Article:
“I spoke but the truth, my lady. The Queen has said as much.”

  Frantic, I speed off in search of Her Majesty, whom I find in the privy garden, deep in discussion with the head gardener. One look at my face and she puts a finger to her lips, dismisses the man, and leads me to a shady arbor where we can be private. I can contain myself no longer.

  “Madam,” I burst out, “Lady Tyrwhitt says I am to be Queen of England. How can that be? The King is in health and has two sisters to succeed him.”

  The Queen’s face is calm. She takes my hand.

  “Jane, when your parents placed you with me, it was in the hope that my Lord Admiral would be able to arrange your marriage to the King’s Majesty. These things take time, but we are all confident that my lord will one day bring this to pass. You were not told, in case the matter came to nothing and your hopes were raised in vain; indeed, Lady Tyrwhitt should not have said anything about it, as she was sworn to secrecy, but perhaps she thought you were in our confidence.”

  “I, marry the King?” I whisper.

  “Yes, Jane. My dear child, you have all the qualities that go to make an excellent queen: you would be a fit wife for any prince. What is more, you and the King share the same views on religion, and I have no doubt that His Majesty is as eager for this match as we are.”

  I am quite speechless. So this is why the Queen’s ladies are all so deferential toward me. I had thought it was for my birth alone, and perhaps for my learning.

  Queen Katherine sees my confusion and folds her arm around me.

  “Jane, you must have known from your early girlhood that a great marriage would one day be arranged for you, a marriage beneficial to your House.”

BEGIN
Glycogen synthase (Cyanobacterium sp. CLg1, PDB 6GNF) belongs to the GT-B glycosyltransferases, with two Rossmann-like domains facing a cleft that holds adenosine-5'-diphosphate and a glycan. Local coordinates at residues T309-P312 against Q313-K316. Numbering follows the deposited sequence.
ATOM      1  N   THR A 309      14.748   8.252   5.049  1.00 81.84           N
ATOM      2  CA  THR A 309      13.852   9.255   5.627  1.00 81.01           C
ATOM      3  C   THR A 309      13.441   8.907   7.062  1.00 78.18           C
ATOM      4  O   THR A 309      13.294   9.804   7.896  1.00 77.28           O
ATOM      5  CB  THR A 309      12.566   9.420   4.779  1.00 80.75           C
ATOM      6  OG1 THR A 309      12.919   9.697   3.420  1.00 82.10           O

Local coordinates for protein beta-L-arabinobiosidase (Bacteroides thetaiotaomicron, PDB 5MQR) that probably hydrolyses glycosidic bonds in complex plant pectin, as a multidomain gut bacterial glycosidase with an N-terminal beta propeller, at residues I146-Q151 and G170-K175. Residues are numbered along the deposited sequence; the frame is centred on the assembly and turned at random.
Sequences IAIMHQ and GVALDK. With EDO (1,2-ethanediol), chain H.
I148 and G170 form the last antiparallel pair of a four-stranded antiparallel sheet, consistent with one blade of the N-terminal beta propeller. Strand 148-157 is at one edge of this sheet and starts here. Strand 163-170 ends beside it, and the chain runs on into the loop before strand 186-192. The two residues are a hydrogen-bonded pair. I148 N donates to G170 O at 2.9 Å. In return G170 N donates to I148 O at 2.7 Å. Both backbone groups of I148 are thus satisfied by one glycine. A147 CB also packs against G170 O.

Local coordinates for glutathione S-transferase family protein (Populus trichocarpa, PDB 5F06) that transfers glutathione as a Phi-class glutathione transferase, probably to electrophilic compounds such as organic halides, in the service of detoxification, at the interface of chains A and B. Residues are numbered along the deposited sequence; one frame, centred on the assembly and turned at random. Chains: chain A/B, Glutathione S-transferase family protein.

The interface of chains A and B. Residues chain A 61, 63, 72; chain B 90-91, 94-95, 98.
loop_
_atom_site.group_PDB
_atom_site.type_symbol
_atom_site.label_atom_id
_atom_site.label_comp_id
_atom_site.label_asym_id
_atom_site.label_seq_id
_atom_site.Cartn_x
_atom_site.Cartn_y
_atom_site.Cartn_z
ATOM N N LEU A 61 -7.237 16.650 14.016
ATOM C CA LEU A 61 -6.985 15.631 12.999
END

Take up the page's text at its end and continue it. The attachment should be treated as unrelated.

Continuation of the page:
“I have known, madam, but I never thought to look so high for a bridegroom. My lady mother was more at pains to tell me that love would not be a consideration in the choosing of a husband, but that it would be my duty to love him after our marriage. But that I should be considered worthy to marry the King himself—why, he is the greatest prince in Christendom!”

  “And he is not altogether unpleasing to you, I can see.” The Queen smiles.

  “I have barely seen him, madam”—I blush—“and we are both very young. I do not seek earthly pomp and advancement, as Your Grace knows, but I should be grateful to have a husband of my own age who is well favored in looks and shares my faith and my interests.”

  “Indeed. A husband of the same age can also be a boon. I know several girls who have been pushed into marriage, much against their will, with men old enough to be their grandfathers. But the King is young and shows promise of becoming a handsome man. He’s godlier than his father, more serious altogether, and one cannot imagine him pursuing the same matrimonial career!”

  “I do believe I could love him,” I say shyly. I have never before thought of what marriage might mean in human terms. “And I would do my best to follow Your Grace’s own example in being a good wife and queen.”

  Katherine smiles and pats my hand.

  Suddenly, I feel exalted. “It must be that God Himself has destined me for this high position,” I breathe. “His plan is clear. He is to use me, His humble instrument, to help accomplish His will in England. This is to be the purpose of my life, to assist and support our first Protestant king in his divinely appointed work.”

  “I pray it may be so,” says the Queen, squeezing my hand tightly.

  “It all makes sense now. My tribulations thus far were trials sent by God to assay my faith, and to prepare and hone me for the great task that lies ahead. It has been my testing time.”

  Her Grace regards me with visible emotion. “You are sober and wise for one so young. I can’t tell you how delighted I am that you have embraced the news in this way. I so want you to be happy, but I also want you to feel that your life has some good purpose. Marriage is more than a political bargain, and you have perceived in this hardheaded arrangement, which is being negotiated by the Admiral and your father, something of the divine, and for that I praise God.”

  I smile at her. “For once, I shall be happy to do my parents’ bidding.”

  WHITEHALL, MARCH 1548

  At the Queen’s behest, I have been brought to court to have audience of the King. She asked the Admiral to tell the Protector that I was such a prodigy in learning that His Majesty should meet and converse with me, as he might enjoy the company of a cousin of his exact age.